6 08/08/2012 parenting

Away from the shallow end

Man, every weekend now it seems like I read about a new rash of accidental drownings all over Ontario. I just looked it up and actually accidental drowning is down year-over-year, but still, maybe I am aware of it because my kids are constantly in the water, like noticing pregnant women when you are pregnant (not me!) or smokers when you trying to quit smoking (who me?). In any case, it’s tragic and, especially in the case of children, seems there is a lack of education on how dangerous water can be.  

When we were camping on Lake Huron last weekend, the wind picked up on our last day and provided an ocean-like atmosphere along the shore and in the water. Three foot swells provided ample opportunities for our boys to try and boogie board along the curls and wash.

All I need is some tasty waves, a cool buzz and I’m fine:

Surfs up.jpgAnd with the swells, the undertow picked up and easily toppled Tasman, if not an off balance Hudson as the careening waves kept crashing in. It was not that deep, three, four feet tops, but we were stringent in keeping a watchful eye on our surf dudes and they were instructed to keep it tight to our umbrella and soccer mom chairs neatly arranged on the beach.  

At the cottage, it’s about eight feet deep off the end of the dock and about 25 feet to the swim platform closer to a massive rock (called The Shoal). Tasman, a born swimmer spends more time in the water than anyone else.

Tasman Swimming.jpgHe is constantly looking for a partner in wet crime to jump in lake with, to climb on the windsurfer board with, to swim to The Shoal with, so his swimming confidence is sky high. Which of course means nothing to us. We watch his massive for six year-old frame as he tries to swim underwater from dock to raft. I scan the splishes and splashes of the four or five kids playing with an overturned canoe or the king of the mountain games on the platform. All it takes is one distracted moment, one quick visit to the boathouse to grab a beer before one of them could hit their head and slip underwater. So our eyes remain stoic, the tail risk is simply too high.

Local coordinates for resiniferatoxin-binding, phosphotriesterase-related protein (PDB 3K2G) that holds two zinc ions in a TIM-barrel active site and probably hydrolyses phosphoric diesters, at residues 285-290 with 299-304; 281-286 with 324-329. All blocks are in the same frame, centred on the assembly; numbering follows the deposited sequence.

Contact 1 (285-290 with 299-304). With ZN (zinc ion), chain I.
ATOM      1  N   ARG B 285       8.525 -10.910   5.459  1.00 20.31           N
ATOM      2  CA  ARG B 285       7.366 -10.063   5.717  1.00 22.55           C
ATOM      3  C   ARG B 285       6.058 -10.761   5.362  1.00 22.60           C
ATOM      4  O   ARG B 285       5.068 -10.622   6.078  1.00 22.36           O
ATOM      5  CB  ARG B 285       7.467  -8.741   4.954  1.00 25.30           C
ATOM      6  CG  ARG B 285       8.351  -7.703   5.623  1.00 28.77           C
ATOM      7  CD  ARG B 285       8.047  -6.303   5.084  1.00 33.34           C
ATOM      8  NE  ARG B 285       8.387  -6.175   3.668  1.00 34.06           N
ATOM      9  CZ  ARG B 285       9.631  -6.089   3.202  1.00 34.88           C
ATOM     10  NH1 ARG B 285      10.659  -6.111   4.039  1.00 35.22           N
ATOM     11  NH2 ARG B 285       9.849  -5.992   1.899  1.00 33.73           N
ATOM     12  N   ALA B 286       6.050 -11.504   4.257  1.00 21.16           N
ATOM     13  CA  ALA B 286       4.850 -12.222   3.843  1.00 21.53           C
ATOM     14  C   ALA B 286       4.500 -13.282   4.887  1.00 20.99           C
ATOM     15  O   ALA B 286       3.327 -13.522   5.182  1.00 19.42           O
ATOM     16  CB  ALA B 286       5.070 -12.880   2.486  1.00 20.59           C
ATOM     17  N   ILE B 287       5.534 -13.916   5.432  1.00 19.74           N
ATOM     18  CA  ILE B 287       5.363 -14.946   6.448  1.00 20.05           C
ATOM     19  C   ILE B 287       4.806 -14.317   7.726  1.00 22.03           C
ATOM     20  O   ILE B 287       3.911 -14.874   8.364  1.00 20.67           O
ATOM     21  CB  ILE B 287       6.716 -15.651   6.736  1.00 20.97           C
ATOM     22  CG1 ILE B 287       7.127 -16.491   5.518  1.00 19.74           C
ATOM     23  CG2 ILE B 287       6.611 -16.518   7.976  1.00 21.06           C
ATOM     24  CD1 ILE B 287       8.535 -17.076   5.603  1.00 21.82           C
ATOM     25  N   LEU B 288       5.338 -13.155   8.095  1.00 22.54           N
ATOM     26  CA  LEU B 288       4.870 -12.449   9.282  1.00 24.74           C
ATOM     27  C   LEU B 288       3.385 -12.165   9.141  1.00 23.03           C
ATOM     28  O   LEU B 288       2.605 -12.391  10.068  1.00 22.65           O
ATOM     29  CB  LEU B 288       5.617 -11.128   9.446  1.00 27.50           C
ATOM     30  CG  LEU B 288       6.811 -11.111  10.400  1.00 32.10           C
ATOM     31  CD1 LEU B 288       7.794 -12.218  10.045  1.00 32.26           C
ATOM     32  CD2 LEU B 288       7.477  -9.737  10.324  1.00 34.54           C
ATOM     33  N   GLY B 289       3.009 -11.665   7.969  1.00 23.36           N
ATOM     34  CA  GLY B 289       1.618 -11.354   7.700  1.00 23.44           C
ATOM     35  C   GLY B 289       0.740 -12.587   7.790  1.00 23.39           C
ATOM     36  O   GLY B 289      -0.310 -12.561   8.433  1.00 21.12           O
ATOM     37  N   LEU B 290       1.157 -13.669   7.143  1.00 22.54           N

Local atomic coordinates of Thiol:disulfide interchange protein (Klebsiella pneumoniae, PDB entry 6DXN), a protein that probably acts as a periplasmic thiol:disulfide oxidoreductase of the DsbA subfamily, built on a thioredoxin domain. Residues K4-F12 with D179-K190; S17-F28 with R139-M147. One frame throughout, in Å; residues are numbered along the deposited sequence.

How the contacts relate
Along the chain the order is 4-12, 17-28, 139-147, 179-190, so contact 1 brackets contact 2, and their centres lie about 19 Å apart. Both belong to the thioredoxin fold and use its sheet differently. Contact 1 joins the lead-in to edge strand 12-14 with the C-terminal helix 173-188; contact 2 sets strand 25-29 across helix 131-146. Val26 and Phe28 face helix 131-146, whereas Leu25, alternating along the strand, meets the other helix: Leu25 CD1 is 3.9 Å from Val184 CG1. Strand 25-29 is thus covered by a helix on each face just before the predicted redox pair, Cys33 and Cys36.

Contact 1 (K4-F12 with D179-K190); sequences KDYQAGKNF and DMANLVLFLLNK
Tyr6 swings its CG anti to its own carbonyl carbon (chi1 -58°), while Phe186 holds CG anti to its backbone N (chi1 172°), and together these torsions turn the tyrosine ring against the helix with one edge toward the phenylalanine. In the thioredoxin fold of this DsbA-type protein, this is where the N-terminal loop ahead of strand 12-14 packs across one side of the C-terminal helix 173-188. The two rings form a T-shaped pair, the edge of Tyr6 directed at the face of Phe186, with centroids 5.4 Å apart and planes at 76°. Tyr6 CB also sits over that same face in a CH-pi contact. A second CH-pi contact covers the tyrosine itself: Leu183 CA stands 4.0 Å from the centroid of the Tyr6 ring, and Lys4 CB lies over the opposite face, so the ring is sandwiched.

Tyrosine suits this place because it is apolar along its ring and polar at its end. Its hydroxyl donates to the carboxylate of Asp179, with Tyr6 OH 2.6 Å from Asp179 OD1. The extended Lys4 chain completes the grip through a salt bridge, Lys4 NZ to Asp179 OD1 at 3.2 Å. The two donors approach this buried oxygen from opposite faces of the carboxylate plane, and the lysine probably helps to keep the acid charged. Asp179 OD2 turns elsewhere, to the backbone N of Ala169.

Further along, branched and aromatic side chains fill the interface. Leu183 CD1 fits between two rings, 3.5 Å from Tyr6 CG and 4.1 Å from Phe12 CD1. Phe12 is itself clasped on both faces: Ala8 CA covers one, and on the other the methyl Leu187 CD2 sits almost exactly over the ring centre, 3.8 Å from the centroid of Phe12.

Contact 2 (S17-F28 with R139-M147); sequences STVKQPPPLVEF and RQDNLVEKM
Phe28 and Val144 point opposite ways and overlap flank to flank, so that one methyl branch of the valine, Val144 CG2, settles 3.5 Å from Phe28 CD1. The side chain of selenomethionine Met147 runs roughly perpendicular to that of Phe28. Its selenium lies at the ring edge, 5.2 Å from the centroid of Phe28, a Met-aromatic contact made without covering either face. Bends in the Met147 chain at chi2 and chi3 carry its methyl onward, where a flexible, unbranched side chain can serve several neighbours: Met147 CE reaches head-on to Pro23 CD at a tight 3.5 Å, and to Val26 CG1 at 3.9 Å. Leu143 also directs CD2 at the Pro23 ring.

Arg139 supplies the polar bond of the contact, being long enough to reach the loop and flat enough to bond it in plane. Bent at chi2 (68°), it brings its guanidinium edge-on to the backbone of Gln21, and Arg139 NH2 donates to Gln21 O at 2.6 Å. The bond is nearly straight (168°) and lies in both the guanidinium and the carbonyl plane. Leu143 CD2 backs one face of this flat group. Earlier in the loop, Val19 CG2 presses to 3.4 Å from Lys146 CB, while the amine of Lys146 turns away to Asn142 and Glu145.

Hud Swimming.jpgMy wife was the pool rat and lifeguard growing up. She is a much stronger swimmer than I am and will occasionally front crawl across the lake to prove it. It was her that insisted we enroll our boys in high quality lesson program. We originally had them in city-run programs, which were cheaper, but the instructors looked like they just sucked hits from bongs and did not pay much attention to the mechanics of swimming or general water safety rules. So we switched about three years ago.

Now both Hud and Tasman are very confident swimmers and are a bit reluctant to join in their lessons come the fall. But the I know how to swim lament falls on deaf ears because they are going back every year until they can take their bronze cross. Save my life once and I may let you skip a season.

Until then, my little porpoises, play safe knowing you will never, ever be a Monday morning newspaper headline.

Safety first!

Safety First.jpg

  • Tracey

    Water safety is SO important – good post, Jason!!

  • Sara

    It’s scary – I wrote about the woman at Blue Mountain beach before and leaving her kids in the water. It’s just ridiculous. YOu have to be safe.
    Will has a healthy fear of the water and I’m happy for that – he’s in swimming lessons but not exactly kicking ass – we’ll get there. I think the key is start really early – we started at 7 mos in the water.

  • Wendy

    I put my kids in our cottage lake’s red cross swimming program – at $30 per child per week it’s a steal! After 2 weeks, they might move up a level and get a badge. My kids are much stronger and confident now than they were at the beginning of the summer and it’s due to lessons. However, I suspect it’s not up to par with the GS Aquatics or Zodiac lessons. I don’t know how I would ever find out, unless I tried the hard core swimming clubs.